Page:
BREAKING NEWS FROM THE TOWN OF WELLESLEY:
Town of Wellesley Communications Manager Stephanie Hawkinson has just informed us of the following:
“The Town of Wellesley, through its Building Inspector, will rescind the violation notice served upon Dan Chiasson regarding a violation of section 22A (Signs) of the Town’s zoning bylaw. The Town appreciates Mr. Chiasson’s response to the notice and is prepared to review its bylaw to ensure that it complies with recent Federal Court decisions on political signs.
The violation notice was initially issued because of the size of the sign. The town has no issue with the message of the sign.”
So suddenly, there’s nothing to see here, folks.
Earlier today The Boston Globe reported that a Wellesley resident had been notified by the Town of Wellesley via certified mail that his current mode of political expression is at odds with the town’s bylaws. Apparently a complaint about the sign triggered the town’s demand to either remove the banner within seven days or face fines of $300/day. Ostensibly, it wasn’t the message, it was the medium. When putting up signs, the town says homeowners must comply to certain regulations put in place to among other things, “encourage and promote aesthetic integrity, village character, creativity and community appearance by exercising reasonable control.”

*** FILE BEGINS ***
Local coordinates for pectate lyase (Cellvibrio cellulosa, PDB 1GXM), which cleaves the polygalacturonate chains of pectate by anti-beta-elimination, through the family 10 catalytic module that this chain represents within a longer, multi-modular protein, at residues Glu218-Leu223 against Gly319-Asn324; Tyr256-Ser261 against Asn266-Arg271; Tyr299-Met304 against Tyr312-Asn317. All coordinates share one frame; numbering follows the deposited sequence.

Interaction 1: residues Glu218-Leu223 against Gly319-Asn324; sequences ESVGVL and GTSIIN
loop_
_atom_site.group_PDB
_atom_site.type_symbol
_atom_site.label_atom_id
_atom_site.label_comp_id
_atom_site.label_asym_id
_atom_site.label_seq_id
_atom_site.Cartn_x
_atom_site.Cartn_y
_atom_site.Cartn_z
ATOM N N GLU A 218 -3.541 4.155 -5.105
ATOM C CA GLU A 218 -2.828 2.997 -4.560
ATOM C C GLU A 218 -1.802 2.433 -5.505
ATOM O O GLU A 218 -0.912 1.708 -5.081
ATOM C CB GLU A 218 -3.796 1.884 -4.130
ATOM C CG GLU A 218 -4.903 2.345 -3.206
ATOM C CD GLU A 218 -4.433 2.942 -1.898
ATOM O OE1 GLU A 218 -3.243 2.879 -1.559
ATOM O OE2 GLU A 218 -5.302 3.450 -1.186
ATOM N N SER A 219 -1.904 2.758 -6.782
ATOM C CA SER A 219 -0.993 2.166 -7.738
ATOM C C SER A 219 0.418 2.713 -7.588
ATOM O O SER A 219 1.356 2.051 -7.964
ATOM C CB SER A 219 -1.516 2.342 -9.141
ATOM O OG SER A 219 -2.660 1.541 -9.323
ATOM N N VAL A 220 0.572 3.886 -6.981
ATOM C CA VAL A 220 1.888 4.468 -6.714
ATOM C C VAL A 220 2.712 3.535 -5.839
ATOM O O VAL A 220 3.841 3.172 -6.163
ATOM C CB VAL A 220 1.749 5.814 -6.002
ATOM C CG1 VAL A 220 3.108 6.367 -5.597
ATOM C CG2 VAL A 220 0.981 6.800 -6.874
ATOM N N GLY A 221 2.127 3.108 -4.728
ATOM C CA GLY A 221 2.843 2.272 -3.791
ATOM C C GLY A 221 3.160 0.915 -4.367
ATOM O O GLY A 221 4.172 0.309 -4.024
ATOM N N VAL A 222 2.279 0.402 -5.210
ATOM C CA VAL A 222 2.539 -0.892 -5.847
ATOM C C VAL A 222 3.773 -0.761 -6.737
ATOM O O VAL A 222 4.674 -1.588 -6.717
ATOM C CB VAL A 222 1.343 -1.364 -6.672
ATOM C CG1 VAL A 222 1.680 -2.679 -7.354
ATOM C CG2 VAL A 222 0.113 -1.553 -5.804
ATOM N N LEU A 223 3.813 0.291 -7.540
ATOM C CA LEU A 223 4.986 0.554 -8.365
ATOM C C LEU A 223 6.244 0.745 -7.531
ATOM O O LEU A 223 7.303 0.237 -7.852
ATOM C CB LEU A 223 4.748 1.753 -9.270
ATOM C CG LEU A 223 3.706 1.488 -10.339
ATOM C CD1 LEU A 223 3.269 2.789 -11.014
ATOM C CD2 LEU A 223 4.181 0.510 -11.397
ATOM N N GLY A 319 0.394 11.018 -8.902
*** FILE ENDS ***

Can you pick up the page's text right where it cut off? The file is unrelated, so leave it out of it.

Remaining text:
Don’t get sign-hanger, rabble-rouser, poet, and Wellesley College English professor Dan Chiasson going about “reasonable control.” Check out his Twitter feed to get an earful.
Here’s Chiasson’s Wellesley Hills house along with a little political signs history: